The son of a former 10-year veteran NFL linebacker, Ed Reynolds II showed from an early age that he shared the same love for the game as his dad.
A two-time, first-team All-Pac-12 safety at Stanford, he declared for the 2014 NFL Draft with one year of eligibility remaining, and was chosen by the Eagles in the fifth round.
"I was really excited," Reynolds says. "From like third grade to eighth grade, I actually lived in Lawrenceville, New Jersey, and we would take some trips to Philly. So I had a lot of friends in the area and you always heard about the Eagle fan base. And to play in a city like that was really, really special for me. I'm just glad that they gave me the opportunity."
Finishing up the work necessary for his degree in political science meant Reynolds would begin his career in the NFL with some catching up to do.
"I got to do the three-day rookie minicamp, and then I couldn't be around until my trimester was done. And so then I came in for the last three days of the vet minicamp, which put me a little bit behind," Reynolds says. "But we did have a great (defensive backs) room of older guys. Malcolm Jenkins, Nolan Carroll, Chris Maragos, and Nate Allen. They definitely received our rookie class with open arms. If we had questions, we could ask.
"And then a lot of it was that you wanted to model their behavior. Just paying attention to how they conducted themselves as professionals, they showed up every day, which was a blessing to be able to have guys of that caliber in the room."
The advice Reynolds heard from his dad, who played for the Patriots and Giants, also helped him know what to do and not do as a rookie.
"One of the things I'd heard for a long time is 'the best ability is availability.' So making sure to just take care of my body and making sure I can go out every day and give it full effort," Reynolds says. "I guess one of the other things is 'your film is your résumé.' So don't put anything on film to give them a reason to cut you. And having that sense of urgency every day.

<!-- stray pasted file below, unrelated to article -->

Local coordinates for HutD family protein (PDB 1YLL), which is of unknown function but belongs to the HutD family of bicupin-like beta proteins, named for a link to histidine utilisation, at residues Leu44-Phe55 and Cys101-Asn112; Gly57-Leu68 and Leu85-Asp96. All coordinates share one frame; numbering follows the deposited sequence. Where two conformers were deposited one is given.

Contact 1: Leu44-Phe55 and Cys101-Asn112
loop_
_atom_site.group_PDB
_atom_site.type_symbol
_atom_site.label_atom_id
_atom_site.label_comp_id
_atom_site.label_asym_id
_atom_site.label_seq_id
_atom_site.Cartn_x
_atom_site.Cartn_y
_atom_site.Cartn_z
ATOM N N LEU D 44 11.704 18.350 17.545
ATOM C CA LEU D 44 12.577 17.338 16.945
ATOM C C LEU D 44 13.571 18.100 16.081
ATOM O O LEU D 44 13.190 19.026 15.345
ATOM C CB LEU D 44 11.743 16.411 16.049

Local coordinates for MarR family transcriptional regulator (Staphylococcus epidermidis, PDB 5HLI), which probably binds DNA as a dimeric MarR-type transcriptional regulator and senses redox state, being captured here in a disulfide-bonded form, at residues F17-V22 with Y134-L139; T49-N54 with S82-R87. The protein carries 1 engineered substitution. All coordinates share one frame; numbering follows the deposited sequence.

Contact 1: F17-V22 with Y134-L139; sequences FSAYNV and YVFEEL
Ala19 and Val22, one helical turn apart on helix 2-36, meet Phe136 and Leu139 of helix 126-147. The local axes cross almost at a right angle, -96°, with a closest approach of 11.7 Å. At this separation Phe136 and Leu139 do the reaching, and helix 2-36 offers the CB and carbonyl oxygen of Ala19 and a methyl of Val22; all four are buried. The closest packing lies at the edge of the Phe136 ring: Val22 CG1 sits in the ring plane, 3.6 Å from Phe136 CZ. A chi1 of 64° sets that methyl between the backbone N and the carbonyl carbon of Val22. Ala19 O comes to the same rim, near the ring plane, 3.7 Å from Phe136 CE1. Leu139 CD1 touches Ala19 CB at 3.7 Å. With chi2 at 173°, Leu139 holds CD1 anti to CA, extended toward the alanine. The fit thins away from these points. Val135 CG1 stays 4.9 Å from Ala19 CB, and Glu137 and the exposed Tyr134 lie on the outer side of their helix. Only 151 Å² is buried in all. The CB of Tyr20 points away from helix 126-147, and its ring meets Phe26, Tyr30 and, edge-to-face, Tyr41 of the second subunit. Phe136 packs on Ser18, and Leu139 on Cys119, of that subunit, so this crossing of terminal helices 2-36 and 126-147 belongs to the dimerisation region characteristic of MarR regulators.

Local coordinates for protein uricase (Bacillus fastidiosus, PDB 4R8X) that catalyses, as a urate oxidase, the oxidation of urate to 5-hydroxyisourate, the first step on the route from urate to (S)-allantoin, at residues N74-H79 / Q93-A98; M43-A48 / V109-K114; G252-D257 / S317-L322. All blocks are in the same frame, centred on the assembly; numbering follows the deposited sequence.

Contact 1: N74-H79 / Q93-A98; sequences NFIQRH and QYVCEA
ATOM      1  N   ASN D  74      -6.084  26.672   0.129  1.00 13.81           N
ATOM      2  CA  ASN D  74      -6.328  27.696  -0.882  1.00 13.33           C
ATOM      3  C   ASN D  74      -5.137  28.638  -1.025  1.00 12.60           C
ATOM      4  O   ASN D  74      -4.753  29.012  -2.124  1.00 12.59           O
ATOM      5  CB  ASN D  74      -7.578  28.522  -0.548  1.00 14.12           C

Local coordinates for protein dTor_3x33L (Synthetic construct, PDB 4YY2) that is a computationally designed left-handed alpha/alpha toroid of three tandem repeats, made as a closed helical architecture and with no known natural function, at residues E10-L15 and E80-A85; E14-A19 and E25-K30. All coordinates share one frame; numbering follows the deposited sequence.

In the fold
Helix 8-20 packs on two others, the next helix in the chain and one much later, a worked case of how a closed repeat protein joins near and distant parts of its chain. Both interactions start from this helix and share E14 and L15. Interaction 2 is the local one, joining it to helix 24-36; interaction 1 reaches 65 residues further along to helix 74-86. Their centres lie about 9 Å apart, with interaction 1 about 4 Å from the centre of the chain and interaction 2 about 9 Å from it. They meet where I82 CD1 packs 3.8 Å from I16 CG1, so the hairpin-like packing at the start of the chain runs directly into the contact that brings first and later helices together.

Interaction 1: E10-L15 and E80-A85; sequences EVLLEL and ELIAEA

"It's funny, I kind of got to see what rookie life was like firsthand. I used to be a ball boy for the New York Giants when they used to do Training Camp at the University of Albany, and so I got to see how those guys were navigating it.
"Even from that age, I was very attentive to that because I knew that that's what I wanted to do. I wanted to reach the same level that these guys were already at. And so I was just a sponge in any situation that I could be."
Spending the 2014 season on the practice squad, Reynolds was waived in the final cutdown before the 2015 campaign, but was signed to the practice squad again a few days later.
And then when the Eagles placed safety Jerome Couplin on Injured Reserve with a shoulder injury, they promoted Reynolds to the active roster. He'd play in his first game on Thanksgiving in Detroit.